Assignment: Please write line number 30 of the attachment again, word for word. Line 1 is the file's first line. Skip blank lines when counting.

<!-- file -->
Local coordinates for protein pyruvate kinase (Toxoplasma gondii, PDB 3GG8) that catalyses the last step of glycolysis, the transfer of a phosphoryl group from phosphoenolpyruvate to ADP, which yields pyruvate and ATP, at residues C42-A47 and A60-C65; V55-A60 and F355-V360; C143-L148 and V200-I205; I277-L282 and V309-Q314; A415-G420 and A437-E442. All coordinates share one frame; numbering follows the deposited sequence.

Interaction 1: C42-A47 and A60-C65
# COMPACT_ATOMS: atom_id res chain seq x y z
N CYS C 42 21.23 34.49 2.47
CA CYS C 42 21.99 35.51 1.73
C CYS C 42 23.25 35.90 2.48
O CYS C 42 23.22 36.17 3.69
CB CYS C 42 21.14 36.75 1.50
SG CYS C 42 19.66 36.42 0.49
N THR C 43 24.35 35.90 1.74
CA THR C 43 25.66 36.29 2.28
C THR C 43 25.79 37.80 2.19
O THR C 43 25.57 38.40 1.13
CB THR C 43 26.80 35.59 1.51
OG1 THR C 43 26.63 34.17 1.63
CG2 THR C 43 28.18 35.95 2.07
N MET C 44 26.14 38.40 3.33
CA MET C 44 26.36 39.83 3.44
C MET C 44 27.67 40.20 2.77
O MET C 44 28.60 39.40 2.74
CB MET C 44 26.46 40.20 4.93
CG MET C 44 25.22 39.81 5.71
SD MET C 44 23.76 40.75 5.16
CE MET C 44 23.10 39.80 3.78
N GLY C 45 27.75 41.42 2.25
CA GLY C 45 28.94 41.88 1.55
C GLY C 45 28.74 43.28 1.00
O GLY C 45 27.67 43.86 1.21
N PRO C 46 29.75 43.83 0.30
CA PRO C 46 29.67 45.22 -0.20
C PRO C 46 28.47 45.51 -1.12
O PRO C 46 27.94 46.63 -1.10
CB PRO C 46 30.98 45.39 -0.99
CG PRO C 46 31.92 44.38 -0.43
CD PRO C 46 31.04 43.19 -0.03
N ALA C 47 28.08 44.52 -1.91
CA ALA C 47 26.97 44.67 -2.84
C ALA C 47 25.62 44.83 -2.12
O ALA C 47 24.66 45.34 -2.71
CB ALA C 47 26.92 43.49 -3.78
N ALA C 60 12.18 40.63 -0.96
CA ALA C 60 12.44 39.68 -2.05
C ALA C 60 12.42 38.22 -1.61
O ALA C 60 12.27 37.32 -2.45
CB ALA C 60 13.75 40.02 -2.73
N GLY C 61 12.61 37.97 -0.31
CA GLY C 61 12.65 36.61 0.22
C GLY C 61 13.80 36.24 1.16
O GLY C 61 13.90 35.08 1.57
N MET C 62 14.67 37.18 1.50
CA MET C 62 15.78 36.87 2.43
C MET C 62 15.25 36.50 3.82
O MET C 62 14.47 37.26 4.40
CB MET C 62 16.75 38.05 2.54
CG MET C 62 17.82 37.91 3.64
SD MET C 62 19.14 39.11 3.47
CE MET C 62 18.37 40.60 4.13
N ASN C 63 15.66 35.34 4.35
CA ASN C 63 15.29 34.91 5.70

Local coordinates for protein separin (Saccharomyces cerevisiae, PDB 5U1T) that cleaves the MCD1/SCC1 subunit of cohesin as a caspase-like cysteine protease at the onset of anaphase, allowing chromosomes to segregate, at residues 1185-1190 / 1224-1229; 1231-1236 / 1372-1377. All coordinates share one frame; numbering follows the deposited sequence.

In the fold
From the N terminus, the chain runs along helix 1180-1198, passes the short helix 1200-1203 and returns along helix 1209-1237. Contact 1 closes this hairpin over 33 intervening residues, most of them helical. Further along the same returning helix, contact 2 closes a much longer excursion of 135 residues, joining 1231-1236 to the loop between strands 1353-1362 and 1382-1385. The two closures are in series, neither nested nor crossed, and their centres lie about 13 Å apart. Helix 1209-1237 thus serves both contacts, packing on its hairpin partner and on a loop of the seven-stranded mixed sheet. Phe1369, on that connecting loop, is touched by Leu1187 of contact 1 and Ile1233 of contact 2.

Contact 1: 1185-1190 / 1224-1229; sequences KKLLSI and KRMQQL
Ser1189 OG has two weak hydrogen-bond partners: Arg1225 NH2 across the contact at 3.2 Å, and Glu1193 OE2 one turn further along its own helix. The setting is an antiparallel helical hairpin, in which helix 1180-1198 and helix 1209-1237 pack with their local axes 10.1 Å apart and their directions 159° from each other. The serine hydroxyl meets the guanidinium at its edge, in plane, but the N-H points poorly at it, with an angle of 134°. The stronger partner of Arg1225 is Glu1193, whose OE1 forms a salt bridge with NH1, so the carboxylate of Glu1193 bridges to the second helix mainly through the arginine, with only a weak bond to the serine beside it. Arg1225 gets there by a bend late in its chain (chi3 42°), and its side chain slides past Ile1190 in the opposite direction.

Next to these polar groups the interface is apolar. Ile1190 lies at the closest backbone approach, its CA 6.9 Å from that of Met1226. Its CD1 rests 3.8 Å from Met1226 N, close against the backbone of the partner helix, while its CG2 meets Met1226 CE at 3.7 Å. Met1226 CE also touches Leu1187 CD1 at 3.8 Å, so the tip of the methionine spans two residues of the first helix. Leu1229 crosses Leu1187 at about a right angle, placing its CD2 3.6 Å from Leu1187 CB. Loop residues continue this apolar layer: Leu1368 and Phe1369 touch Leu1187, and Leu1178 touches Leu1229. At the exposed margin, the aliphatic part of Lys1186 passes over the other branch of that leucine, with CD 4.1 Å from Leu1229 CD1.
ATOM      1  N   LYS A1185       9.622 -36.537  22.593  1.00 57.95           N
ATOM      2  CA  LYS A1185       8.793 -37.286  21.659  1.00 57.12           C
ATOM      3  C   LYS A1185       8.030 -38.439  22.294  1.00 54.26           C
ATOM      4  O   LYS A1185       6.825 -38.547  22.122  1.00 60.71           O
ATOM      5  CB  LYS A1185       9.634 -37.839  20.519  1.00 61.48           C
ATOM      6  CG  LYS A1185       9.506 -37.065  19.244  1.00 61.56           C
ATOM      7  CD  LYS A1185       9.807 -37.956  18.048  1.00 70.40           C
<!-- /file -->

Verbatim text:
CA PRO C 46 29.67 45.22 -0.20